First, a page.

California parents who are going through a divorce sometimes fight about custody issues. While it is easy to focus on hurt feelings and grudges, the best interests of a child should be put first. Parenting plans and alternative forms of conflict resolution could help parents find solutions that work for themselves and their children.
After a divorce, it is likely for both parents to receive joint legal custody. This means that both are entitled to have a say in certain major decisions affecting their children, such as education and health care. However, parents who have primary physical custody are usually in charge of making doctor's appointments or scheduling parent/teacher conferences, and some neglect to tell the non-custodial parent of these events until it is too late to attend.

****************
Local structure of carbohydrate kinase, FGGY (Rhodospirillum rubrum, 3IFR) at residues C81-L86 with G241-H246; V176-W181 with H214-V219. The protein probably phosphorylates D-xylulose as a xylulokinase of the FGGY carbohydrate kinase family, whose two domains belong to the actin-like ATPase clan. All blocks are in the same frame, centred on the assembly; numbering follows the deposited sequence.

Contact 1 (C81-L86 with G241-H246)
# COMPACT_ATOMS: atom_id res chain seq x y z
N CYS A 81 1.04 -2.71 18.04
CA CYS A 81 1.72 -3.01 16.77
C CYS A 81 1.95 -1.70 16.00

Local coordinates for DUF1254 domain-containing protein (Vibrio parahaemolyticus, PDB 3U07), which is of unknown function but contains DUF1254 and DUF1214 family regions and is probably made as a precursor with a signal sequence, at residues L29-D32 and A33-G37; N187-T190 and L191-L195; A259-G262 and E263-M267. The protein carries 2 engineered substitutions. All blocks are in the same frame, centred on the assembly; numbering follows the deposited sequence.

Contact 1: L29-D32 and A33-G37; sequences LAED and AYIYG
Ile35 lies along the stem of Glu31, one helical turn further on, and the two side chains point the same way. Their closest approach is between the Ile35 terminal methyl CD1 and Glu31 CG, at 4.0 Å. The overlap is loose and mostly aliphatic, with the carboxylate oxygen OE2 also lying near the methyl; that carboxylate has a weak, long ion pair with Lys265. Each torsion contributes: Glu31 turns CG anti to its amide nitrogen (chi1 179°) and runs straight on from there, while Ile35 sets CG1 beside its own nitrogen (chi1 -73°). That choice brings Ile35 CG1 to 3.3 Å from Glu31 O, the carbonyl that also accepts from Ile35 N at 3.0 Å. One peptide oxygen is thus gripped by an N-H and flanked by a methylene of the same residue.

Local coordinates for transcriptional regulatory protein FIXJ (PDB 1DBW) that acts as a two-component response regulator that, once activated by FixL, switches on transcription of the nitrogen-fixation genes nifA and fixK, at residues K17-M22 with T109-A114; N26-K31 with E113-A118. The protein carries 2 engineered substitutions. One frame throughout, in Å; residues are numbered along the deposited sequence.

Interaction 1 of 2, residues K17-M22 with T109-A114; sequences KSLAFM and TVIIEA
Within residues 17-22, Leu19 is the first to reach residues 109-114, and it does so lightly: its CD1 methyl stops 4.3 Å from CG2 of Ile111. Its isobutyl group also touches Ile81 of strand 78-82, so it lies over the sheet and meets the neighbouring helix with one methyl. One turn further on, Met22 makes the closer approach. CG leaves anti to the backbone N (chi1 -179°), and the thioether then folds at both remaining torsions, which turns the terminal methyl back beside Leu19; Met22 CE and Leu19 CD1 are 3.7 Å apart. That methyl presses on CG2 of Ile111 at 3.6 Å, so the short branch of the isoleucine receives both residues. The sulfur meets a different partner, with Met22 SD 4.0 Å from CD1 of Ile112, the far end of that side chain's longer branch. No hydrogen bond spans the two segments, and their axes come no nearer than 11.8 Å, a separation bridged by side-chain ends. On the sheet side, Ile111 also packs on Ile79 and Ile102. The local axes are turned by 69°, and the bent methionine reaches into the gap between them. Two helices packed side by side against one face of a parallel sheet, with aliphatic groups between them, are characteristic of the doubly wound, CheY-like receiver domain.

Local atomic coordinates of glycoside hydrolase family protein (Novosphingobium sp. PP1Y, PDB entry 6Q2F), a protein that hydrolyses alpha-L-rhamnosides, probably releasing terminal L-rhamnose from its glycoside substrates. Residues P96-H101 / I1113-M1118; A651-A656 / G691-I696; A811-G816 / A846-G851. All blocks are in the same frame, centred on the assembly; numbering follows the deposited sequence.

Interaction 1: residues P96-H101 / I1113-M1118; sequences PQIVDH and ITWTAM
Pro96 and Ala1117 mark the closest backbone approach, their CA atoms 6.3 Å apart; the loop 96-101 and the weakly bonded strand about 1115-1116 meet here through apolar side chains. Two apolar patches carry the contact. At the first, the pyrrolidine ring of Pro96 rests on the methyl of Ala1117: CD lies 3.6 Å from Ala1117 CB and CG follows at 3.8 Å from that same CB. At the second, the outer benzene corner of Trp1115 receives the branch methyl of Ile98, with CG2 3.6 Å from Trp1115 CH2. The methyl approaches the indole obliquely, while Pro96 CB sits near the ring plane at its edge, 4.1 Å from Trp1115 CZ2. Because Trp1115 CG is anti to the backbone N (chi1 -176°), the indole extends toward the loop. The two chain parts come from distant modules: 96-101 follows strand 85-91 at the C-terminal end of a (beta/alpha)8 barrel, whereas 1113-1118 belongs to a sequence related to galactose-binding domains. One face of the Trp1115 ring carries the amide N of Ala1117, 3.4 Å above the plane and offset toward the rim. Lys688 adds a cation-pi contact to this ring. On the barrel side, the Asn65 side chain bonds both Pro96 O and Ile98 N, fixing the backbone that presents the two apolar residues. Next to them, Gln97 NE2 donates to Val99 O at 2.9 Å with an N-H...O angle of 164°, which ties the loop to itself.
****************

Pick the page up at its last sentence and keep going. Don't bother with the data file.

Parenting plans are intended to serve as a schedule that makes responsibilities, appointments and more clear to both parents and can be used to prevent conflict. They should also be flexible enough to take into account special occasions that may arise for which the non-custodial parent will want to have the children join in, even if they don't coincide with the usual visitation schedule.
The issue of custody is often a contentious part of a divorce and its aftermath, and many parents who end up in a dispute treat it as a battle in which there can only be one winner. Family law attorneys will point out to their clients that in fact, the ultimate loser in such a dispute is the child, and they might urge clients to see if these problems can be worked out through negotiations or mediation.